has around 50 ball bearings, the electric Chevrolet Bolt has only six.
    
    SUPPLY BOTTLENECKS
    The drive to sell more electric vehicles, which has increased the industry's
reliance on Asian battery cell makers, has led to supply bottlenecks even before
measures to contain the coronavirus caused further supply-chain disruptions.
    Audi has had to slow down production of electric cars at its plant in
Brussels due to a battery cell shortage. Volvo and Volkswagen may also face
challenges after battery supplier Samsung SDI             issued a profit
warning due to the coronavirus outbreak.                          
    "We have flown parts in suitcases from China to the UK," Jaguar Land Rover
(JLR) Chief Executive Ralf Speth said last month, as Britain's biggest carmaker
warned of the impact of the virus on supply chains.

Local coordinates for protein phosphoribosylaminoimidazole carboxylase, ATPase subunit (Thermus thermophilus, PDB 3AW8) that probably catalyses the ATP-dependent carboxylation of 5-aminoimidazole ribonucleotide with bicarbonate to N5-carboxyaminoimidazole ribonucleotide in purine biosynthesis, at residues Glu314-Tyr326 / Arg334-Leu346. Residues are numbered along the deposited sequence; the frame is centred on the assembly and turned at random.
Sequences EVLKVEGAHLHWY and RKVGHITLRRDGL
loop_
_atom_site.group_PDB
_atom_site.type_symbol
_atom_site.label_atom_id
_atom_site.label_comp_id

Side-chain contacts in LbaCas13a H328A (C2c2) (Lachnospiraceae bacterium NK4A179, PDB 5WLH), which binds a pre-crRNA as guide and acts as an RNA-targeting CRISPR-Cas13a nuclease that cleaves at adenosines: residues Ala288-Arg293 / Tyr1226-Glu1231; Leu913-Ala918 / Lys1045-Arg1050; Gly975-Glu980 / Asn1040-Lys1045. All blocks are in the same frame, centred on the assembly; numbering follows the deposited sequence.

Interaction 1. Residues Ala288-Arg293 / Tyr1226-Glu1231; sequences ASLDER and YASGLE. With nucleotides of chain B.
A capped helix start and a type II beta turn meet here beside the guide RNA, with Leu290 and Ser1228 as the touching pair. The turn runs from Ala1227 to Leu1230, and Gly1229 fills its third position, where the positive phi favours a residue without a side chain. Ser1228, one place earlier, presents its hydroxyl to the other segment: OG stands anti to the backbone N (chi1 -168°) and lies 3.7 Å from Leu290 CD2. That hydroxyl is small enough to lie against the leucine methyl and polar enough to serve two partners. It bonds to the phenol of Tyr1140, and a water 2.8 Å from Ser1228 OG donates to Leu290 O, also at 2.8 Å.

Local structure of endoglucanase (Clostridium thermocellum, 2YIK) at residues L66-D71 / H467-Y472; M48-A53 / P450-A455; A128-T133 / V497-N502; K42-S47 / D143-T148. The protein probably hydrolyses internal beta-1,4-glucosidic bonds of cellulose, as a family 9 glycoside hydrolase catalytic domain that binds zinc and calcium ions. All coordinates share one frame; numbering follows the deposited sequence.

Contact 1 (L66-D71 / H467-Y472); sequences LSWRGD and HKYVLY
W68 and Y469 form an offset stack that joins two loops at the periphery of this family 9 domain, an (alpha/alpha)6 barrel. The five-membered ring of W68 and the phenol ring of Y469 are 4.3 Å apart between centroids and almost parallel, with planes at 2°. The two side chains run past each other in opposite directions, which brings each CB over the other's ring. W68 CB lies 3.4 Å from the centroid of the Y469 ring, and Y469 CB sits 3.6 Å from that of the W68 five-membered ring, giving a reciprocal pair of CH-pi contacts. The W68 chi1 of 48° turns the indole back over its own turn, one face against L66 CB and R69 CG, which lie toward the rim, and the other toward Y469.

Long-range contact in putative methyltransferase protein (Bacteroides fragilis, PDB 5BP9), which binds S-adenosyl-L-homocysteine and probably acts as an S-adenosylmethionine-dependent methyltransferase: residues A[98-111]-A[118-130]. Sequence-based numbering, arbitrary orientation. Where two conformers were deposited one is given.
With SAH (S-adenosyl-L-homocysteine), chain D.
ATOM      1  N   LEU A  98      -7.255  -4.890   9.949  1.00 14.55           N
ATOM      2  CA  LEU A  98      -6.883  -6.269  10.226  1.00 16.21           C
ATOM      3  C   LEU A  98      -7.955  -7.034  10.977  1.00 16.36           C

LAUNCH PLANS
    Volkswagen Group said in March 2019 it planned to launch almost 70 new
electric models by 2028.             
    BMW           has said it plans to offer 25 electrified models by 2023, with
more than half being fully electric, and expects their sales to rise on average
by 30% a year until 2025.
    Fiat Chrysler Automobiles (FCA)           plans to offer 12 electrified
models by 2021, including both hybrid and full electric vehicles of all types.
    Italy's Ferrari           has said it plans to have "a full hybrid range" by
2021 and wants 60% of its cars sold by 2022 to be hybrids, but will not release
a fully electric model until after 2025.
    ($1 = 0.8964 euros)

    
 (Reporting by Edward Taylor, Tommy Lund, Zuzanna Szymanska and Bartosz
Dabrowski; Additional reporting by Giulio Piovaccari, Joern Poltz, Jan Schwartz
and Joe White; Editing by Mark Potter)